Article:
Froch retains super-middleweight titlesCarl Froch of Britain, left, exchanges punches with compatriot George Groves during their WBA and IBF super-middleweight title fight at the Phones 4u Arena, in Manchester, England, Saturday, Nov. 23, 2013. Froch recovered from a first-round knockdown to retain his WBA and IBF super-middleweight titles with a ninth-round technical knockout of Groves in an engrossing fight on Saturday. (AP Photo/Dave Thompson, PA Wire)
MANCHESTER, England (AP) -- Carl Froch recovered from a first-round knockdown to retain his WBA and IBF super-middleweight titles with a ninth-round technical knockout of George Groves in an engrossing fight on Saturday.
Referee Howard Foster infuriated Groves and a packed crowd of 21,000 at Manchester Arena when he stopped the fight after Froch finally landed some meaningful punches that left the challenger wobbling for the first time.
''I feel that the ref got it wrong,'' Groves said. ''There's no way it should have been stopped. It's a bitter pill to swallow.''
Groves, who picked up his first loss in 20 fights, protested that he was OK almost immediately after Foster declared the fight over, and skulked around the ring shaking his head and mouthing: ''That's rubbish.''
He did appear to drop his hands as Froch unleashed a barrage of blows and then stumbled into Foster, perhaps explaining the referee's decision.
''What do you want to see,'' Froch asked, ''a kid unconscious on the floor and carried off on a stretcher? At 25, that could have been a career-ender for him.''
Groves was a big underdog but after a confident, commanding performance that often exposed the 36-year-old Froch, he was roundly cheered by a crowd which wanted to see more of a fight that was developing into a British classic. Members of the corner teams squared off soon after the fight ended as emotions threatened to boil over.
''I think I'm a victim of my 'chinny' reputation and a victim of Froch's supposed punch power,'' Groves said before demanding a rematch.
Froch registered his 32nd win in 34 fights but he was never comfortable as Groves commanded the center of the ring from the start - as he said he would - and unsettled the champion with his speed and movement.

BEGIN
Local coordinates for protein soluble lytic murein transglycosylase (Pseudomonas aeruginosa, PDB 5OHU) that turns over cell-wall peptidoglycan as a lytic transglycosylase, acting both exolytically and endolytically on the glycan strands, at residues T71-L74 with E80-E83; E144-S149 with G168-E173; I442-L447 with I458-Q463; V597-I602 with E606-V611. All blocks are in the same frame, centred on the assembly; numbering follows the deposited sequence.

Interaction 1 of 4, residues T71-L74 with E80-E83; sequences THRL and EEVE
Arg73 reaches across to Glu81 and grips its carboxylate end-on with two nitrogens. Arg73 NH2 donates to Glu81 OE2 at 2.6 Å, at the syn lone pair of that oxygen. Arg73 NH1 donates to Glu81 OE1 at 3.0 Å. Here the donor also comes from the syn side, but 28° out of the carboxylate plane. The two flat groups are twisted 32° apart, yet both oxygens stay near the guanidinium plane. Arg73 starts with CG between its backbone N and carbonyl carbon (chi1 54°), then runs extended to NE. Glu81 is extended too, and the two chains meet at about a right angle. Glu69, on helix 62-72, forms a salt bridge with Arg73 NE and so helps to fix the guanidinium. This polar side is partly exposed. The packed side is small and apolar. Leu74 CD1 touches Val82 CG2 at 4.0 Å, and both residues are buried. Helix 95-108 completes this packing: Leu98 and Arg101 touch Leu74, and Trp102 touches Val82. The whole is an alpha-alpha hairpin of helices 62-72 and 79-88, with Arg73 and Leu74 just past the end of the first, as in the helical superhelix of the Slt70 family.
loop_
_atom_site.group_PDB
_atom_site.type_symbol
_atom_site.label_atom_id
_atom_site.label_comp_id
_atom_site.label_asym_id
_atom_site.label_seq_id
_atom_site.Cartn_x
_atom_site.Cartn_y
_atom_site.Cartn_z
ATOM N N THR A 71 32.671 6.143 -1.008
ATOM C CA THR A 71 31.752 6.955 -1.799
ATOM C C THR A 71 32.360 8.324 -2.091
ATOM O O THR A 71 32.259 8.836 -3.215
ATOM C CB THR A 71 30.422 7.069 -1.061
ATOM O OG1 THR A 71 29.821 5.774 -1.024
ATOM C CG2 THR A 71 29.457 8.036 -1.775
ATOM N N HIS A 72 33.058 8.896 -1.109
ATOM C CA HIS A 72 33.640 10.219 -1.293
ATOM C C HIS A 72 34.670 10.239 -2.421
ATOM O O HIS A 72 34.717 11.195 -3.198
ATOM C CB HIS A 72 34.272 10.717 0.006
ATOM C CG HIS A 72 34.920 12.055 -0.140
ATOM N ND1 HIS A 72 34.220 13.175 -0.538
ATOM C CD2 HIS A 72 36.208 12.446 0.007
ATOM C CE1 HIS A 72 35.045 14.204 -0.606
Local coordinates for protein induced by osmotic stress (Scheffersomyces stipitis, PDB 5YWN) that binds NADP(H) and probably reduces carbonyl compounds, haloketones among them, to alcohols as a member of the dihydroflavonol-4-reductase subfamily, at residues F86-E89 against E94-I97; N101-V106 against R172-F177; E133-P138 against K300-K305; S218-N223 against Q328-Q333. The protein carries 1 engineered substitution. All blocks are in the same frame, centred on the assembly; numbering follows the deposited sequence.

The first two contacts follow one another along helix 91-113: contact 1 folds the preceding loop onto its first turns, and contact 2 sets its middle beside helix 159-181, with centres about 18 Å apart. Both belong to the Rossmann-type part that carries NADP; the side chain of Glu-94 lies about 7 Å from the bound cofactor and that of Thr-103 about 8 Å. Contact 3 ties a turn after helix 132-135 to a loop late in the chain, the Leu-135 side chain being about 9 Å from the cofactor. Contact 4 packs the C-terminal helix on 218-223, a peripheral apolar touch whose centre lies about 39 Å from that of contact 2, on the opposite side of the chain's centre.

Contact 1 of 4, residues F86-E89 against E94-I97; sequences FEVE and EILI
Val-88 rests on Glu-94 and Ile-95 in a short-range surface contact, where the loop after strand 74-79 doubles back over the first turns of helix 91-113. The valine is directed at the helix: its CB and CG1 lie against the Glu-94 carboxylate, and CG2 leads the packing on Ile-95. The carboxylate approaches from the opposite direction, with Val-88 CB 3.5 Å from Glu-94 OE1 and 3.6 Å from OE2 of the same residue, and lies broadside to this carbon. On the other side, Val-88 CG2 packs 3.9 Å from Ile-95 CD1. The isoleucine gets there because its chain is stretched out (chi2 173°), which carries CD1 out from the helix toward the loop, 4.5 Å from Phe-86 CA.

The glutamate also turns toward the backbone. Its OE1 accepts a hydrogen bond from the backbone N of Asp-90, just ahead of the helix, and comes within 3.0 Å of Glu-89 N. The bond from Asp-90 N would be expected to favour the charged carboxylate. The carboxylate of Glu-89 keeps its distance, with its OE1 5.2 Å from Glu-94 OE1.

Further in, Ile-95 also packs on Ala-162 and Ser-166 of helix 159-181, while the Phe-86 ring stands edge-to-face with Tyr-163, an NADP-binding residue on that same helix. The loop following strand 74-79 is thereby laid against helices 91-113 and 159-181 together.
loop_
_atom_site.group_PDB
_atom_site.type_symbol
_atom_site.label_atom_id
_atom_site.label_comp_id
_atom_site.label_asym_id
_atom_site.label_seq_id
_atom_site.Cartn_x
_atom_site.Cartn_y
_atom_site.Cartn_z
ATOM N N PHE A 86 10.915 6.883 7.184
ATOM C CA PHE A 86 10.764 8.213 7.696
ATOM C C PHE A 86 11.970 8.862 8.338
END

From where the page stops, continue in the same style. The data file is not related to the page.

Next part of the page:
Relations between the fighters had grown increasingly bitter, with Froch losing his usual cool demeanor and becoming riled by what he perceived as a lack of respect shown by a young upstart. As it turned out, it was Froch who showed Groves disrespect, underestimating his worthy opponent.
A pro-Froch crowd even turned against its man as he celebrated his win.
''I'm devastated that I got booed out there in the arena,'' said Froch, his face swollen and covered in bruises.
It was Froch's 11th straight world title bout. He has fought a number of the sport's top competitors in Andre Ward, Mikkel Kessler and Jermain Taylor since 2008. Many were saying it was a fight that Froch didn't need, with his reputation on the line against a hungry boxer whose awkward style was likely to cause problems.
All that experience counted for nothing early on, with Groves sending Froch to the canvas with a right jab in the first round. The bell saved a wobbling Froch as Groves went in to finish him off.
Groves looked right at home in the biggest fight of his life, leaving Froch unsteady on his feet with a barrage of punches in the second round and then rocking him back in the third.
A frustrated Froch was warned twice by the referee and looked out on his feet by the time he returned to the corner after the eighth round.
However, he connected with a barrage of punches in the ninth, finally wobbling Groves, and the referee thought the challenger had taken too much punishment.
''We are going to look back at it and see if anything can be done,'' Groves said. ''This won't sit easy with me.''